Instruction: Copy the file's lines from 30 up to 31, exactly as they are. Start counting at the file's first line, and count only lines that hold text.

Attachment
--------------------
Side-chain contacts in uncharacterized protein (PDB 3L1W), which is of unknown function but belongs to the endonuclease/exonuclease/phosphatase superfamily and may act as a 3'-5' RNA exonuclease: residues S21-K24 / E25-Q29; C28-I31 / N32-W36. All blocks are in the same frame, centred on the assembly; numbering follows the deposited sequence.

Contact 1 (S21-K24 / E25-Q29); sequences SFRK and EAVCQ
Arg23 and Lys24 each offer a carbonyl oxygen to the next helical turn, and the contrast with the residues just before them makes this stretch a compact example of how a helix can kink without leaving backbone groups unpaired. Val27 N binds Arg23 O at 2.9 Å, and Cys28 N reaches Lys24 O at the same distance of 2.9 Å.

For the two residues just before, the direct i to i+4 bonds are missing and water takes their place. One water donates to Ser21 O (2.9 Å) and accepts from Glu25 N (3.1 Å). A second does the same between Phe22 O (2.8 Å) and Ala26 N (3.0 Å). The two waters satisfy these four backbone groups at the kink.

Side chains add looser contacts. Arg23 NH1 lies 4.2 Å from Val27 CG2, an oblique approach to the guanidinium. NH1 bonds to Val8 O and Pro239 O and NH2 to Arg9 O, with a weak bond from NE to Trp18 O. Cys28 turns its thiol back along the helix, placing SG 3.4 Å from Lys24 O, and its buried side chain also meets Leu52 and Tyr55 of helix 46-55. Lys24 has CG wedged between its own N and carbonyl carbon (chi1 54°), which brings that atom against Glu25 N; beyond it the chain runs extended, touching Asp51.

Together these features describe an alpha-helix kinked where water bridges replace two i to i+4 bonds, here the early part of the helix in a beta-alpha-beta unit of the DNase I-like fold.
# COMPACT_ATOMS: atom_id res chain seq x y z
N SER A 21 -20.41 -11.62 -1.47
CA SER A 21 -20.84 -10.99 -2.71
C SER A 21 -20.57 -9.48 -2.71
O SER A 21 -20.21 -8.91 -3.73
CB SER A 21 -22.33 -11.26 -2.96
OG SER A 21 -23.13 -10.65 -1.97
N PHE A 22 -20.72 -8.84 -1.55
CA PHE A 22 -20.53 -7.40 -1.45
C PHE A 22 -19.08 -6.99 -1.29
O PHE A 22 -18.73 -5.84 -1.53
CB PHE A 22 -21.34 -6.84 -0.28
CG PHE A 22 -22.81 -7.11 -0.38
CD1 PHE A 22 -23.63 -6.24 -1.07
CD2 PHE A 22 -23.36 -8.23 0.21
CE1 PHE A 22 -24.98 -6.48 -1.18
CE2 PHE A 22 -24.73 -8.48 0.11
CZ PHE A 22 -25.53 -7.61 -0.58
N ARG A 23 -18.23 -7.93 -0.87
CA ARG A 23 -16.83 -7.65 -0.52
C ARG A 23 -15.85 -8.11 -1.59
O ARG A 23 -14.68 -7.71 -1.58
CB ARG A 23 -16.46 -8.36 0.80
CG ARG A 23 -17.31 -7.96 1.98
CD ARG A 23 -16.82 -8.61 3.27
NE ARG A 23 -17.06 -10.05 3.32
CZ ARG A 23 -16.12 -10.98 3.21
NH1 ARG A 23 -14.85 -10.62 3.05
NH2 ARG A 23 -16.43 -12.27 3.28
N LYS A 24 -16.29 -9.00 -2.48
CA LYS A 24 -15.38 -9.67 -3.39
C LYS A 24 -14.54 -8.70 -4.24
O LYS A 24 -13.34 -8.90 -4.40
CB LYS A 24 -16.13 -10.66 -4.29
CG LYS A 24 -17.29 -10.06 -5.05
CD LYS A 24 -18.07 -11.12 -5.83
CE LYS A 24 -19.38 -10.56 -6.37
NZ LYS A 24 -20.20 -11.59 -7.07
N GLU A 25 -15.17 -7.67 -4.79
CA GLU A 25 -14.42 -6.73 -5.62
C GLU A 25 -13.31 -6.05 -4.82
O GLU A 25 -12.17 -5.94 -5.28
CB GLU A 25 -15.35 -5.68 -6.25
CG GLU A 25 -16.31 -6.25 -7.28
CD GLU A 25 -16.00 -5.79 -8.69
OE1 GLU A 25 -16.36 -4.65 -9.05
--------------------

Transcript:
CG ARG A 23 -17.31 -7.96 1.98
CD ARG A 23 -16.82 -8.61 3.27